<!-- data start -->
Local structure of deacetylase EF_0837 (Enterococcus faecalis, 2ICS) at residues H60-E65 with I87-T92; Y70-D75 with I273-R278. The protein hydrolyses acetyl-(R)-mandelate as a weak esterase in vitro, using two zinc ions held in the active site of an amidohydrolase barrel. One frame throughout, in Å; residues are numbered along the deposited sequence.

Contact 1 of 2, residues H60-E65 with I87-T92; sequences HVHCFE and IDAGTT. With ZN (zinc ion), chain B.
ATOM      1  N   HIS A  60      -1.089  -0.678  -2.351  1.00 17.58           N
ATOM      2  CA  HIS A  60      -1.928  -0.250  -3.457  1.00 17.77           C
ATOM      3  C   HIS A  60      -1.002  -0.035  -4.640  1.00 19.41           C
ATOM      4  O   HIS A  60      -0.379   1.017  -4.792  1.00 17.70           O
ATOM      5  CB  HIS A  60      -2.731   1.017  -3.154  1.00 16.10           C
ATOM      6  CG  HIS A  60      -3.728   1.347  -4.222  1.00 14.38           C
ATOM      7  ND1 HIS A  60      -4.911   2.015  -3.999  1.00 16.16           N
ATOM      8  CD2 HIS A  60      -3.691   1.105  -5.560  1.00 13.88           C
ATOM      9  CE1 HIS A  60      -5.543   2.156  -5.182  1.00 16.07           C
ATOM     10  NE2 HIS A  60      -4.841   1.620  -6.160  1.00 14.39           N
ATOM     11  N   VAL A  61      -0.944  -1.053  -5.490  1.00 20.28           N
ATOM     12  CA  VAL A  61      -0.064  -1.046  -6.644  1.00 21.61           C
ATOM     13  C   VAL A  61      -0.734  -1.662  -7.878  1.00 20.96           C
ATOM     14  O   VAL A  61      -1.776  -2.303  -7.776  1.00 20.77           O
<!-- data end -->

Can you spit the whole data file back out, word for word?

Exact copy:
Local structure of deacetylase EF_0837 (Enterococcus faecalis, 2ICS) at residues H60-E65 with I87-T92; Y70-D75 with I273-R278. The protein hydrolyses acetyl-(R)-mandelate as a weak esterase in vitro, using two zinc ions held in the active site of an amidohydrolase barrel. One frame throughout, in Å; residues are numbered along the deposited sequence.

Contact 1 of 2, residues H60-E65 with I87-T92; sequences HVHCFE and IDAGTT. With ZN (zinc ion), chain B.
ATOM      1  N   HIS A  60      -1.089  -0.678  -2.351  1.00 17.58           N
ATOM      2  CA  HIS A  60      -1.928  -0.250  -3.457  1.00 17.77           C
ATOM      3  C   HIS A  60      -1.002  -0.035  -4.640  1.00 19.41           C
ATOM      4  O   HIS A  60      -0.379   1.017  -4.792  1.00 17.70           O
ATOM      5  CB  HIS A  60      -2.731   1.017  -3.154  1.00 16.10           C
ATOM      6  CG  HIS A  60      -3.728   1.347  -4.222  1.00 14.38           C
ATOM      7  ND1 HIS A  60      -4.911   2.015  -3.999  1.00 16.16           N
ATOM      8  CD2 HIS A  60      -3.691   1.105  -5.560  1.00 13.88           C
ATOM      9  CE1 HIS A  60      -5.543   2.156  -5.182  1.00 16.07           C
ATOM     10  NE2 HIS A  60      -4.841   1.620  -6.160  1.00 14.39           N
ATOM     11  N   VAL A  61      -0.944  -1.053  -5.490  1.00 20.28           N
ATOM     12  CA  VAL A  61      -0.064  -1.046  -6.644  1.00 21.61           C
ATOM     13  C   VAL A  61      -0.734  -1.662  -7.878  1.00 20.96           C
ATOM     14  O   VAL A  61      -1.776  -2.303  -7.776  1.00 20.77           O